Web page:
A record 34 people came to our meeting on Monday night, including many for the first time. To all the courageous newcomers this month—stutterers, spouses, SLPs, and SLP students—welcome! We are so glad you joined us and look forward to having you back as often as you can make it.
Some of us who went to Baltimore earlier this month for the annual NSA conference shared a little of what we took away from it. There seems to be a consensus that the conference is a very special moment when we can connect, joyfully and meaningfully, with so many other people who share and understand our stuttering experiences. It inspires and strengthens us.
We talked about how difficult phone interviews can be for people who stutter. A few people shared the unfortunate fact that they’ve even been hung up on right in the middle of an interview! One brave newcomer shared how he felt when this happened to him, and how he called the company back twice to advocate for himself. We also discussed how “advertising”—telling people that we stutter, and perhaps how we would like them to respond—can be a helpful way to advocate for ourselves at the beginning of an important conversation and help take away some of the pressure that we feel to not stutter.
We discussed the possible usefulness of breathing exercises. If focusing on breathing helps athletes gain control over their bodies, might it also help stutterers gain control over their speech? On the other hand, is that very desire for control sometimes problematic and counterproductive? Or maybe a focus on breathing can be helpful without being used directly to control speech, but rather to help relieve anxiety or a sense of time pressure during a conversation.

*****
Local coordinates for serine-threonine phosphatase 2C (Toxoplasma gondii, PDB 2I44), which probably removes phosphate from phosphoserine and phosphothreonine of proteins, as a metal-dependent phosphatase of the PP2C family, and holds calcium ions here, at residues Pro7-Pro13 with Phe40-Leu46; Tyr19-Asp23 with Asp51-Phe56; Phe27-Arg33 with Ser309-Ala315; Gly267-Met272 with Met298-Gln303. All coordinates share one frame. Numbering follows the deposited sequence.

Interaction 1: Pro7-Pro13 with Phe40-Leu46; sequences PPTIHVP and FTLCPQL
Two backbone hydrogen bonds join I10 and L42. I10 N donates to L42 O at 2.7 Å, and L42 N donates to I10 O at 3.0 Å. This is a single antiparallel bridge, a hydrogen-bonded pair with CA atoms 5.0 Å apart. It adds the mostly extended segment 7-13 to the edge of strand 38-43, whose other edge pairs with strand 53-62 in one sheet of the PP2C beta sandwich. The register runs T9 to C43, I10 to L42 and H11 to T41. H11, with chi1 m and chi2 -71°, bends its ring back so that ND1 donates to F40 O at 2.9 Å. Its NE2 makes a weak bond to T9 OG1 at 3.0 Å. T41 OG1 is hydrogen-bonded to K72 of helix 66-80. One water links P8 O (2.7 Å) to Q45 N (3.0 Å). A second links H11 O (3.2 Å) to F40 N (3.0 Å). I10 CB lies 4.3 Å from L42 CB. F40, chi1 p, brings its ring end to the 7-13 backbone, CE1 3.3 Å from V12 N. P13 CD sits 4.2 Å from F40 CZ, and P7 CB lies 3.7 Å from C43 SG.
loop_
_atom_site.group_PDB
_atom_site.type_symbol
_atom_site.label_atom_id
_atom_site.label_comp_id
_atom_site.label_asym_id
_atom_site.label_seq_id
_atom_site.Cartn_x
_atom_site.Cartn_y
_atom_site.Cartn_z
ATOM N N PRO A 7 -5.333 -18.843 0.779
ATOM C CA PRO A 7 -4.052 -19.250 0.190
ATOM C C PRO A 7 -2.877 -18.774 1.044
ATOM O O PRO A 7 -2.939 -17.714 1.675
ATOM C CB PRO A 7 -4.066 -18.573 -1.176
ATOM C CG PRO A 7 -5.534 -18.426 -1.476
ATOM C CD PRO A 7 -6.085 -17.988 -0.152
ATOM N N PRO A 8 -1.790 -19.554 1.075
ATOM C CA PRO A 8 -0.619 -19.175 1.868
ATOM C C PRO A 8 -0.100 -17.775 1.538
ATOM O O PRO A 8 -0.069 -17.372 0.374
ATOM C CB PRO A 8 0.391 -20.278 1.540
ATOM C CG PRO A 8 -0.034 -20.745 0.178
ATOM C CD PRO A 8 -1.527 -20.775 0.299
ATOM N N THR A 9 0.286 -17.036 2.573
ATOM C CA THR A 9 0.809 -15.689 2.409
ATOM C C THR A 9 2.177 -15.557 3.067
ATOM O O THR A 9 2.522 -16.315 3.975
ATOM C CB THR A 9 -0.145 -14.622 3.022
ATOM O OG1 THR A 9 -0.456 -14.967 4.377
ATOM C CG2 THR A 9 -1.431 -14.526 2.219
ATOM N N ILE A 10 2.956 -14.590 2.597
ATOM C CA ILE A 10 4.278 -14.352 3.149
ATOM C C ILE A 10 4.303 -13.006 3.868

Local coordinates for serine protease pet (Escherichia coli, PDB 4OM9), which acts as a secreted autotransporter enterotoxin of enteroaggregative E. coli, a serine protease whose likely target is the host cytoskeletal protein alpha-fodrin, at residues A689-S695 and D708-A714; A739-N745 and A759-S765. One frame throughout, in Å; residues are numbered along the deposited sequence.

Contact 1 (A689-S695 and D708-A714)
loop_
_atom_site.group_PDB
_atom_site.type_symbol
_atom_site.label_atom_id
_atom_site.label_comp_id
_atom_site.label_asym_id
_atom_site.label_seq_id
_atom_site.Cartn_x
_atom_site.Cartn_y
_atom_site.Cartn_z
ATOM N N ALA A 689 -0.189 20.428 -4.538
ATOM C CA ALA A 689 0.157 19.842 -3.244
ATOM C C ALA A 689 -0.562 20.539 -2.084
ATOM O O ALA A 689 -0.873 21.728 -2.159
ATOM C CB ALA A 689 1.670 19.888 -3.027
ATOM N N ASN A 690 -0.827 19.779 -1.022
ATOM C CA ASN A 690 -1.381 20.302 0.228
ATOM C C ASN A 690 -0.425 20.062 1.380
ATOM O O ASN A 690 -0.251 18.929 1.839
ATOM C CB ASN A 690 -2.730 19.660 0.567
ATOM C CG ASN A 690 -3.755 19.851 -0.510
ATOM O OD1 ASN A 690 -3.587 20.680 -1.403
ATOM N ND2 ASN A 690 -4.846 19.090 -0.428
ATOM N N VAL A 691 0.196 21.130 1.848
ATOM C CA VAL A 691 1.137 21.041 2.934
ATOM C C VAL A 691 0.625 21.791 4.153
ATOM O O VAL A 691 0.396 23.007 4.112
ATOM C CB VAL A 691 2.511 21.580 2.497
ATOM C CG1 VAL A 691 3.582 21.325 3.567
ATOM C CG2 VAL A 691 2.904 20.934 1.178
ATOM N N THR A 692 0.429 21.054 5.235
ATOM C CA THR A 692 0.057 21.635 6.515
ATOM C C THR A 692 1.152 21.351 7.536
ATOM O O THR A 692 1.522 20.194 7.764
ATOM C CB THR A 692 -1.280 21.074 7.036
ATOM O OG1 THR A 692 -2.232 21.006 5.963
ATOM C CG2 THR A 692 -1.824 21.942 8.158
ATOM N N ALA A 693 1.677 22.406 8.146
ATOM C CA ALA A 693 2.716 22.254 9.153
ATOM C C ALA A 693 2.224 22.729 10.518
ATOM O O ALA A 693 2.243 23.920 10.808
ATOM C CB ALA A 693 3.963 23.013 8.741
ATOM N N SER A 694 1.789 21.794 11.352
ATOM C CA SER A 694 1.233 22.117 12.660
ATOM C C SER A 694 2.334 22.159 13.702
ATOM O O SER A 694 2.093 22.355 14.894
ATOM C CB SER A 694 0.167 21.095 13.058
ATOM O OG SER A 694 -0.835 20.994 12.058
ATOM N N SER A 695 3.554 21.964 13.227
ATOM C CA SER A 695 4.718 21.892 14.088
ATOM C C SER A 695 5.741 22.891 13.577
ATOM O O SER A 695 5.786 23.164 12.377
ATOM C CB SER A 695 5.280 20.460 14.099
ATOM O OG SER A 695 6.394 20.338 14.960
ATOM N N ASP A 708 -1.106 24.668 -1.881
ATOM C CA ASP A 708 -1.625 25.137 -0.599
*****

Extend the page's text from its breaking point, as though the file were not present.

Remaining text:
We shared our experiences with various approaches to reducing stuttering, including fluency shaping, the Hollins Fluency System, the McGuire Programme, and the SpeechEasy device. We also discussed our experiences with and the rationale behind “voluntary stuttering,” or stuttering on purpose. One of the benefits of being involved with the stuttering community is that it can help us sort through the many, often conflicting, messages about what to do about our stuttering. One longtime member of our group said the more he attends our support group, the better educated and more empowered he becomes. Other benefits of our community are support and perspective. One doctor who has felt disrespected at work because of his speech took some comfort from the words of another doctor at our meeting: He is helping his patients, and patients usually want to be helped much more than they want to sit in judgment of their doctors’ personal traits. For many of us, and for many reasons, community is so important. Thank you for joining us, and for sharing.